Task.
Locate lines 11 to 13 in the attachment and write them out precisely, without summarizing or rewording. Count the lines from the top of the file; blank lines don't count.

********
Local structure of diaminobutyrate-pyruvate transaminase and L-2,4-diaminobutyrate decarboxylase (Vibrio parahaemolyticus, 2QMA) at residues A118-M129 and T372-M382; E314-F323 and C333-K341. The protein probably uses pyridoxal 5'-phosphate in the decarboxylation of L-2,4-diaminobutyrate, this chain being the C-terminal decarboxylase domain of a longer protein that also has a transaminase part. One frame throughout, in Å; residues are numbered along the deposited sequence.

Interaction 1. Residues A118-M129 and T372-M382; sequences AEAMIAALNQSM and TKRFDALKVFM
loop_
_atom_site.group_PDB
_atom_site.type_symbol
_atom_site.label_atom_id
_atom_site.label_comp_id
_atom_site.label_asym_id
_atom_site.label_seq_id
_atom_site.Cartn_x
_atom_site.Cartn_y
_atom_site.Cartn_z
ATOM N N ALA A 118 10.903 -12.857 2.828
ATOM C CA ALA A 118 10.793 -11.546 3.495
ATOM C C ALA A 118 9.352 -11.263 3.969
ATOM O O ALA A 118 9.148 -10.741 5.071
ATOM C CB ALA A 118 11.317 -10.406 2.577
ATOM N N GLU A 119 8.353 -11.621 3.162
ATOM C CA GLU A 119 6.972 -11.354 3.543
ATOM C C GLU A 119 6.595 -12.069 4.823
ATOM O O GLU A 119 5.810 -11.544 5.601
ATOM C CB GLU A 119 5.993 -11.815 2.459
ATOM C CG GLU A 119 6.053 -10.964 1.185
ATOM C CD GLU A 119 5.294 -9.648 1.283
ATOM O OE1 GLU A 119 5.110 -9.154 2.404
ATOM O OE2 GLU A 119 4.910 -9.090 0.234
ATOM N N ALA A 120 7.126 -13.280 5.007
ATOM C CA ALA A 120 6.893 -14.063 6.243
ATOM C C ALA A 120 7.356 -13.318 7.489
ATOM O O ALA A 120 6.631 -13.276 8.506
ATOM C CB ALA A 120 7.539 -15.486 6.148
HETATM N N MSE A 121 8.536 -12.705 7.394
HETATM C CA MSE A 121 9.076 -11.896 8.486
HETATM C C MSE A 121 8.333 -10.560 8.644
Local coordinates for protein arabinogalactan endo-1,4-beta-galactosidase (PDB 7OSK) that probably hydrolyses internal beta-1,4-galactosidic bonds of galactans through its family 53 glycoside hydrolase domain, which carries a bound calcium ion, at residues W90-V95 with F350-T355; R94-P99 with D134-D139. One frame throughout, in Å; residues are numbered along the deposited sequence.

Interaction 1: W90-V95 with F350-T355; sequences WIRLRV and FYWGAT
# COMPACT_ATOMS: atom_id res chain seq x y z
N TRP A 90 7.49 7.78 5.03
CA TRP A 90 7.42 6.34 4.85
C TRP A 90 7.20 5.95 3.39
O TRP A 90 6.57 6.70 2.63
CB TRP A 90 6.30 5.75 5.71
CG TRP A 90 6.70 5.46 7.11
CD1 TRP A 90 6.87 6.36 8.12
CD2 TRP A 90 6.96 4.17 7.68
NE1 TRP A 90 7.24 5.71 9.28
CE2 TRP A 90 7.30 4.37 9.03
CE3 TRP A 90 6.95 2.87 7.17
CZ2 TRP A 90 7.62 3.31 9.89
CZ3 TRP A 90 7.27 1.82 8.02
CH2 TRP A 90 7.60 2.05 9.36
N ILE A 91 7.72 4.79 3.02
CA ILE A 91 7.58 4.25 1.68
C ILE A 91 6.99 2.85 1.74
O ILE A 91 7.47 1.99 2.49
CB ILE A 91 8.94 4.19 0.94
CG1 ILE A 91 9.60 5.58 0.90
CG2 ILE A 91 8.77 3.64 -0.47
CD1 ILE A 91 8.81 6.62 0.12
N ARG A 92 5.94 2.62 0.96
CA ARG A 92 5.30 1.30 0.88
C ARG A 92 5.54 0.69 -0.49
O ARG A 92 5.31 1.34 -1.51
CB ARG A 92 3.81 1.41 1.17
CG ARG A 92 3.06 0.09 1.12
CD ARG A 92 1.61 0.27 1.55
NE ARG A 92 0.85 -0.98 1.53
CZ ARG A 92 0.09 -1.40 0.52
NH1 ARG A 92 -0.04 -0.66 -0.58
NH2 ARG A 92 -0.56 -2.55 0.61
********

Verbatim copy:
_atom_site.Cartn_y
_atom_site.Cartn_z
ATOM N N ALA A 118 10.903 -12.857 2.828